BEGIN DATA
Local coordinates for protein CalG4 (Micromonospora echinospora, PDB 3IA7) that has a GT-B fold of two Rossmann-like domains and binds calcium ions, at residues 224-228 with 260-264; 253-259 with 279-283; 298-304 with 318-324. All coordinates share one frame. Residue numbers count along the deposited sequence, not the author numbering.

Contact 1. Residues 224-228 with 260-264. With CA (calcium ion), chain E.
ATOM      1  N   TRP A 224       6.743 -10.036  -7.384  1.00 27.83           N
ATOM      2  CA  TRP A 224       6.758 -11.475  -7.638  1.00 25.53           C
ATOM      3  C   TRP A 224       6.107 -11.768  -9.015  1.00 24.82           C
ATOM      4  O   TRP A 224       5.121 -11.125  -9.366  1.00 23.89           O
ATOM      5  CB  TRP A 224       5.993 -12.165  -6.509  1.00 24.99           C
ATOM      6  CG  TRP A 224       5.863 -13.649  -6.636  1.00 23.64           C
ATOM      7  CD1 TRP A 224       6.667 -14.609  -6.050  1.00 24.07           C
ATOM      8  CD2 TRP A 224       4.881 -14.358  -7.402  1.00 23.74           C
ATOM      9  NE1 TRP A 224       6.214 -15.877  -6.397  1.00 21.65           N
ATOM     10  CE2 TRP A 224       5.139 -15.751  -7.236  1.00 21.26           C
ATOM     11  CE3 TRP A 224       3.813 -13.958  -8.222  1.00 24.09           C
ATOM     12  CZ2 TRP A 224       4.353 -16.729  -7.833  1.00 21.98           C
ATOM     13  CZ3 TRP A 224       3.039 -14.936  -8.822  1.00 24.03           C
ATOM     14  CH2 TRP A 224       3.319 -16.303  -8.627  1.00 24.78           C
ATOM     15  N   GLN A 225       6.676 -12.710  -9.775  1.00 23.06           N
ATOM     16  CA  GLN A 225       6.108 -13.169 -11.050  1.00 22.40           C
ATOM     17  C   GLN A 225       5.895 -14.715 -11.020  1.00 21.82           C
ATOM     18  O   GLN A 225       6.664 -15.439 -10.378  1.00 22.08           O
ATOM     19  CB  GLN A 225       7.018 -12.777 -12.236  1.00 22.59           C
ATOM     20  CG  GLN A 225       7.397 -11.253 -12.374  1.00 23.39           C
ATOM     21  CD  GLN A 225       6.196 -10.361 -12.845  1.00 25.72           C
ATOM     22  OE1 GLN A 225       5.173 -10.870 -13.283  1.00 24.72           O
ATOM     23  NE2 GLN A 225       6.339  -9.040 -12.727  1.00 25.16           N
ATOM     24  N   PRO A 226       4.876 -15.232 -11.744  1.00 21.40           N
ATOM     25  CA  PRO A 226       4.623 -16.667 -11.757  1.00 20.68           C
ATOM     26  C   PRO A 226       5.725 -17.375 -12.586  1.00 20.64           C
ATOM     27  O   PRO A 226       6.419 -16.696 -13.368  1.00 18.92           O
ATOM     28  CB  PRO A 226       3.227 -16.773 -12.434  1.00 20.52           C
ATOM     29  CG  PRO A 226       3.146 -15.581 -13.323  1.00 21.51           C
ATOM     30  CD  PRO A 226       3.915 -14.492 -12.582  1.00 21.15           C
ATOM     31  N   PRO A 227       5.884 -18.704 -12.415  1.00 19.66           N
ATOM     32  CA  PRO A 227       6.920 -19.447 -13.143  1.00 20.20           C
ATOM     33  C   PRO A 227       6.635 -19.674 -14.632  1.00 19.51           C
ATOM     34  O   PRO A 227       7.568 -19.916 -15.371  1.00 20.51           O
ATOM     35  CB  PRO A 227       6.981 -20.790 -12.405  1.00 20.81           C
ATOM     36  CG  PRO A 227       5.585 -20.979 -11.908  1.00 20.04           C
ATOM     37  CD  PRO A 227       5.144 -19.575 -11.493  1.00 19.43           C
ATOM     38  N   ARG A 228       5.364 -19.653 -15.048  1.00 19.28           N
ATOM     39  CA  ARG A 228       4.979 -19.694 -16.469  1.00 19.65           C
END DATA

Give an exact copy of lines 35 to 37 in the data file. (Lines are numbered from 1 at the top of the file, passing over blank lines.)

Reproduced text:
ATOM     33  C   PRO A 227       6.635 -19.674 -14.632  1.00 19.51           C
ATOM     34  O   PRO A 227       7.568 -19.916 -15.371  1.00 20.51           O
ATOM     35  CB  PRO A 227       6.981 -20.790 -12.405  1.00 20.81           C